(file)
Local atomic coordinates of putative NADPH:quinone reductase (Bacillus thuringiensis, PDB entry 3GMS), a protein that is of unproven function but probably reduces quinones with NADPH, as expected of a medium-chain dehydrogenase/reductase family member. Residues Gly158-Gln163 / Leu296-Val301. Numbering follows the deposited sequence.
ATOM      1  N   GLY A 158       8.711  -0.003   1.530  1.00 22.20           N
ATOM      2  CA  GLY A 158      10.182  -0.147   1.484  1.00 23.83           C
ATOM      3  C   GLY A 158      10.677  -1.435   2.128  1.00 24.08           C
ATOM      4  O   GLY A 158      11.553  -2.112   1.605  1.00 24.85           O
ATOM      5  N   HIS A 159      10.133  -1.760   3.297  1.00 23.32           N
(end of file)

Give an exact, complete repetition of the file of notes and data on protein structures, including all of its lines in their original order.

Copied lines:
Local atomic coordinates of putative NADPH:quinone reductase (Bacillus thuringiensis, PDB entry 3GMS), a protein that is of unproven function but probably reduces quinones with NADPH, as expected of a medium-chain dehydrogenase/reductase family member. Residues Gly158-Gln163 / Leu296-Val301. Numbering follows the deposited sequence.
ATOM      1  N   GLY A 158       8.711  -0.003   1.530  1.00 22.20           N
ATOM      2  CA  GLY A 158      10.182  -0.147   1.484  1.00 23.83           C
ATOM      3  C   GLY A 158      10.677  -1.435   2.128  1.00 24.08           C
ATOM      4  O   GLY A 158      11.553  -2.112   1.605  1.00 24.85           O
ATOM      5  N   HIS A 159      10.133  -1.760   3.297  1.00 23.32           N